'Suzie's' owner is found; Dog mystery in East Providence solved


EAST PROVIDENCE — The long, harrowing and unique trip made by “Suzie,” the Bichon Poodle mix, came full circle and ended happily late Tuesday afternoon, Oct. 2, when her owners picked her up at the East Providence Animal Control Center on Commercial Way.

Suzie’s story is almost unbelievable and so, too, is her survival.

After getting caught in the front-end of a car, the white, five-to-seven-old dog, survived a harrowing, 11-mile ride down Route 44 from Taunton to East Providence some 10 days ago. The EPACC staff avoided referring to her by the cliched moniker of  “Lucky,” but there’s no question she is the most fortunate of canines.

“It’s the first time we’ve ever seen anything like this,” said a still-amazed East Providence Animal Control Officer Will Muggle. “Considering the speed the driver said he was going and the distance he traveled, for her to survive is definitely a miracle.”

Late Tuesday afternoon, at about 4 o’clock, the search for her owners came to an end. The Taunton residents knew of her distinctive black and white, skull and crossbones collar. They also had the serial number for the electronic tracking device implanted under her skin, though it was not turned on. Officer Muggle said he was able to trace the device to a location in Kentucky. However, it was not registered by either the breeder or the owner. Officer Muggle said the dog likely came from a so-called “Puppy Mill.”

The owners said they searched the area around their house frantically over the last several days and were about to give up hope before they saw Suzie’s story reported on one of the local television stations. A digger who often had free reign over the owner’s yard, they said they will be much more careful in allowing to play unattended in the future.

The following is a recap of events:

A motorist driving a late-model Toyota Camry at or around the posted speed limit, 50 miles per hour, said he saw the dog darting out across the busy highway near Segregansett Country Club as he was heading to work one day, but had little time to react. Unaware that he had made contact with the canine, he jammed on the brakes to stop his car, surveyed the area and wishfully assumed the dog had run off.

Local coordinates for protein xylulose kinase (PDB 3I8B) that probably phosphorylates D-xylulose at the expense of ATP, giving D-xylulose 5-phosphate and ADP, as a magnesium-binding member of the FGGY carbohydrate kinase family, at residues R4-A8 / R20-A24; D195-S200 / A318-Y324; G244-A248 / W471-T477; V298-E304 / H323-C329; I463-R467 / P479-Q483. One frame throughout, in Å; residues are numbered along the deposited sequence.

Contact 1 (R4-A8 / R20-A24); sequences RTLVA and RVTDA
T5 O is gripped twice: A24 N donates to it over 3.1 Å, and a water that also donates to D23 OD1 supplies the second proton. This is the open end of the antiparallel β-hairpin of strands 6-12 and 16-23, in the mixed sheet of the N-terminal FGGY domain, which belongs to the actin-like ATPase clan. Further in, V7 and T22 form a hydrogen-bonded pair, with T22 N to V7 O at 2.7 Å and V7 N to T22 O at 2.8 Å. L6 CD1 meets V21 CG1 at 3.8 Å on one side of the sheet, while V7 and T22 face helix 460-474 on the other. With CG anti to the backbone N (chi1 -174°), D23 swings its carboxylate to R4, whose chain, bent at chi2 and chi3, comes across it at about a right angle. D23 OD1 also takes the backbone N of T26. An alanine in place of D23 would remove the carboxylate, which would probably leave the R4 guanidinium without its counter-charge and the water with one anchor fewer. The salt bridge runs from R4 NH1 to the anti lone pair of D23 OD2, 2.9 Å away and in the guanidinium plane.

It hadn’t.

Instead, it was stuck in the recessed air in-take section of the nose just below the car’s front grill. Wedged there and between the car’s bent license plate frame, she hung on for dear life the rest of the way.

It wasn’t until the driver came to a halt at the stop light at the intersection of Route 44 West and Pawtucket Avenue just passed the Seekonk-East Providence line was he made aware of what had transpired.

A driver of another car alerted the Toyota operator of what he had stuck in the nose of the vehicle. He immediately drove to the East Providence Police station located a couple hundreds yards away on Waterman Avenue.

Once there, Officer Muggle was summoned to the scene where he led the effort to extract the dog from its precarious predicament.

“The driver of the car was pretty shaken up about the whole thing,” Officer Muggle added. “He was very upset about it. He came back the next day to check on her to make sure she was alright.”

When freed, the obviously-jolted canine was first transported to the East Bay Animal Hospital located nearby in Seekonk on Fall River Avenue. Stabilized there, she was rushed off to the Bay State Animal Hospital on Route 6 in Swansea for further tests.

She had a “nasty” concussion, according to Officer Muggle, a small cut above an eye and a slight tear in her intestine, but other than that was eventually released back into the EPACC’s care quite fortunately unscathed. She went through a prescribed dosage of pain medicine and antibiotics and is pretty much back to full health, very active and extremely lovable.


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Mike Rego

Mike Rego has worked at East Bay Newspapers since 2001, helping the company launch The Westport Shorelines. He soon after became a Sports Editor, spending the next 10-plus years in that role before taking over as editor of The East Providence Post in February of 2012. To contact Mike to submit information, suggest story ideas or photo opportunities, etc., email mrego@eastbaynewspapers.com.